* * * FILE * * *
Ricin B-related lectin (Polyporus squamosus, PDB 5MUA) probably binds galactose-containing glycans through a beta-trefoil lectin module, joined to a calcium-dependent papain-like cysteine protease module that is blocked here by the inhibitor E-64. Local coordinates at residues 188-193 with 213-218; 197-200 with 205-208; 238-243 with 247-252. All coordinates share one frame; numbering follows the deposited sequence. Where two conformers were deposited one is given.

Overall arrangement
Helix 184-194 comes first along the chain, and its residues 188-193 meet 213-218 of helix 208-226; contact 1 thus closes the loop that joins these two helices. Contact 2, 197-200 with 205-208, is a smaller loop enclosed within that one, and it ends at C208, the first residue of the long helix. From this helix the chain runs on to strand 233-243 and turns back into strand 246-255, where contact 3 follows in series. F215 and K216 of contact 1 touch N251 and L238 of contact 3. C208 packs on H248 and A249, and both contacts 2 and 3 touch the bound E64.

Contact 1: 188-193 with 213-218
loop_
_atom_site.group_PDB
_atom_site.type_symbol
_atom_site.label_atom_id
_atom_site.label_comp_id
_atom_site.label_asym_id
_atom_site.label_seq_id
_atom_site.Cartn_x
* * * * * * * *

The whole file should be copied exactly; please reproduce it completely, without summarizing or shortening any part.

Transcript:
Ricin B-related lectin (Polyporus squamosus, PDB 5MUA) probably binds galactose-containing glycans through a beta-trefoil lectin module, joined to a calcium-dependent papain-like cysteine protease module that is blocked here by the inhibitor E-64. Local coordinates at residues 188-193 with 213-218; 197-200 with 205-208; 238-243 with 247-252. All coordinates share one frame; numbering follows the deposited sequence. Where two conformers were deposited one is given.

Overall arrangement
Helix 184-194 comes first along the chain, and its residues 188-193 meet 213-218 of helix 208-226; contact 1 thus closes the loop that joins these two helices. Contact 2, 197-200 with 205-208, is a smaller loop enclosed within that one, and it ends at C208, the first residue of the long helix. From this helix the chain runs on to strand 233-243 and turns back into strand 246-255, where contact 3 follows in series. F215 and K216 of contact 1 touch N251 and L238 of contact 3. C208 packs on H248 and A249, and both contacts 2 and 3 touch the bound E64.

Contact 1: 188-193 with 213-218
loop_
_atom_site.group_PDB
_atom_site.type_symbol
_atom_site.label_atom_id
_atom_site.label_comp_id
_atom_site.label_asym_id
_atom_site.label_seq_id
_atom_site.Cartn_x